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Another thing to help your tank cycle faster is to add an air stone. The added O2 in the water helps the bacteria grow.
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Old 01-12-2014, 03:21 AM   #19
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Quote:
Originally Posted by Limming View Post
Another thing to help your tank cycle faster is to add an air stone. The added O2 in the water helps the bacteria grow.

I don't think that'll help much now. Granted, the higher temperature reduces oxygen capacity in water, but I adjusted the spraybar to create a lot of surface agitation, and there are more plants now producing O2.

The cycle appears to be in the homestretch. I got my first nitrate detection, and ammonia is down to 0.25 ppm and zero nitrite. My three Anubias are very happy, sprouting several leaves in the past couple weeks (aren't they supposed be slow going?). I also noticed the first signs of growth in the mosses.
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Old 01-28-2014, 03:12 PM   #20
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Finally, finally! Tank finished cycling over two weeks ago, but I delayed an updated because I was making some major changes: I adjusted and replaced some equipment, major replantings, removed some plants, added others, and my tank unexpectedly ended up being anubias dominated. I dig the anubias, but I didn't originally set out to get so many different varieties. I added the corys and bought some red cherry shrimp several days ago:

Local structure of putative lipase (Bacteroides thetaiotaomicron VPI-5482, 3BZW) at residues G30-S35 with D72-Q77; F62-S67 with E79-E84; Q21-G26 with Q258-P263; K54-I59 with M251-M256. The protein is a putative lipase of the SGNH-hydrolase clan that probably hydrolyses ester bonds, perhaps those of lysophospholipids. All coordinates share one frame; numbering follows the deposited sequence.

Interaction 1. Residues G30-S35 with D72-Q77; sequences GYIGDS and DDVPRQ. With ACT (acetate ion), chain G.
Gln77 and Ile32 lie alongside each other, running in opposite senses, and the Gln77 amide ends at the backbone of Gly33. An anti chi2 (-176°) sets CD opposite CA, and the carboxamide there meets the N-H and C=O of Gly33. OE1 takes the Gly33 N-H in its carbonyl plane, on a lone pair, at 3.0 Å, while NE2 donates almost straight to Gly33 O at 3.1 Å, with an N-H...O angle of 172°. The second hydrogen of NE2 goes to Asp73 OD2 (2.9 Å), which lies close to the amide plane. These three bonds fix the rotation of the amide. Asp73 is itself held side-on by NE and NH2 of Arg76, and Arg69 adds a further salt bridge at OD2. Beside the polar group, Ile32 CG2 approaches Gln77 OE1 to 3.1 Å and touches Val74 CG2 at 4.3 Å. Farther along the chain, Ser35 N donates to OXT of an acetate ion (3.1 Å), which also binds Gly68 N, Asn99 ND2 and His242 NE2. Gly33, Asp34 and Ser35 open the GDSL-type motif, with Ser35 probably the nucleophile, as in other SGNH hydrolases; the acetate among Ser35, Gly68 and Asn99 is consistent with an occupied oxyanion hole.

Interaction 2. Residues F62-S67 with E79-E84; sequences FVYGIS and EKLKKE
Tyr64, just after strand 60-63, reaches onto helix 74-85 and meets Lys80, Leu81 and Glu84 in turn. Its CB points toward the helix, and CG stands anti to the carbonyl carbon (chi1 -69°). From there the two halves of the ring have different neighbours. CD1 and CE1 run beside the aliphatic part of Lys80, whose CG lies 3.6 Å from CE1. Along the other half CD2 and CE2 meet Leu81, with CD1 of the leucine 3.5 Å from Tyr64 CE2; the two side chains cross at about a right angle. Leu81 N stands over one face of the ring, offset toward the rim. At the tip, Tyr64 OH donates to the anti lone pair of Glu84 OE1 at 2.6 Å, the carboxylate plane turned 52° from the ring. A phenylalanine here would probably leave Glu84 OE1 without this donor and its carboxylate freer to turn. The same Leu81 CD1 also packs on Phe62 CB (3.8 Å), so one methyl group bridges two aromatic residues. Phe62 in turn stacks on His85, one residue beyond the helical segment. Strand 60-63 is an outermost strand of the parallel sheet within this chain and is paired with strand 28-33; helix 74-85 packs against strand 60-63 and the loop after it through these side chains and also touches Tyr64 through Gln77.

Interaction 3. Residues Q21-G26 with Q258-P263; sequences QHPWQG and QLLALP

Full tank shot, notice the new spraybar. I forgot to clean the glass.


An island of petite anubias, actually three different petites planted together


The large leaves and long petioles of Anubias barteri var. barteri towers over all my plants and get close to the surface.


The Anubias barteri var barteri also helps hide the already stealthy Cobalt Neo-Therm.


I like how the pennywort is growing.


A small bundle of moneywort stashed in the corner, near the pennywort.


Corydoras habrosus feeding on a piece of Spectrum Water Stable Wafer.